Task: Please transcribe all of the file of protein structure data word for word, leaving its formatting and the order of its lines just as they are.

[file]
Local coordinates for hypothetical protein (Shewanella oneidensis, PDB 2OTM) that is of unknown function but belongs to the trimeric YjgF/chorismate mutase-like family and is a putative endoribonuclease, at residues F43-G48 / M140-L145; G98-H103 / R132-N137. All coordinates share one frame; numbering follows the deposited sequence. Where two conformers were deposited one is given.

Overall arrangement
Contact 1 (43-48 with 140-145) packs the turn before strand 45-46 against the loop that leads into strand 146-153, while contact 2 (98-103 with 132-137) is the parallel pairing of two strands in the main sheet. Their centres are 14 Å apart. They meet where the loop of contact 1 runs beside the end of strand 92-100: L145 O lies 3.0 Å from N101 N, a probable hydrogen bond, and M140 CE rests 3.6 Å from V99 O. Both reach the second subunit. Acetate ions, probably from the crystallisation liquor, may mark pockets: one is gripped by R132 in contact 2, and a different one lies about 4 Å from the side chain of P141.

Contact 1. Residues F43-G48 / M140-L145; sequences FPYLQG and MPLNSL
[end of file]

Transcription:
Local coordinates for hypothetical protein (Shewanella oneidensis, PDB 2OTM) that is of unknown function but belongs to the trimeric YjgF/chorismate mutase-like family and is a putative endoribonuclease, at residues F43-G48 / M140-L145; G98-H103 / R132-N137. All coordinates share one frame; numbering follows the deposited sequence. Where two conformers were deposited one is given.

Overall arrangement
Contact 1 (43-48 with 140-145) packs the turn before strand 45-46 against the loop that leads into strand 146-153, while contact 2 (98-103 with 132-137) is the parallel pairing of two strands in the main sheet. Their centres are 14 Å apart. They meet where the loop of contact 1 runs beside the end of strand 92-100: L145 O lies 3.0 Å from N101 N, a probable hydrogen bond, and M140 CE rests 3.6 Å from V99 O. Both reach the second subunit. Acetate ions, probably from the crystallisation liquor, may mark pockets: one is gripped by R132 in contact 2, and a different one lies about 4 Å from the side chain of P141.

Contact 1. Residues F43-G48 / M140-L145; sequences FPYLQG and MPLNSL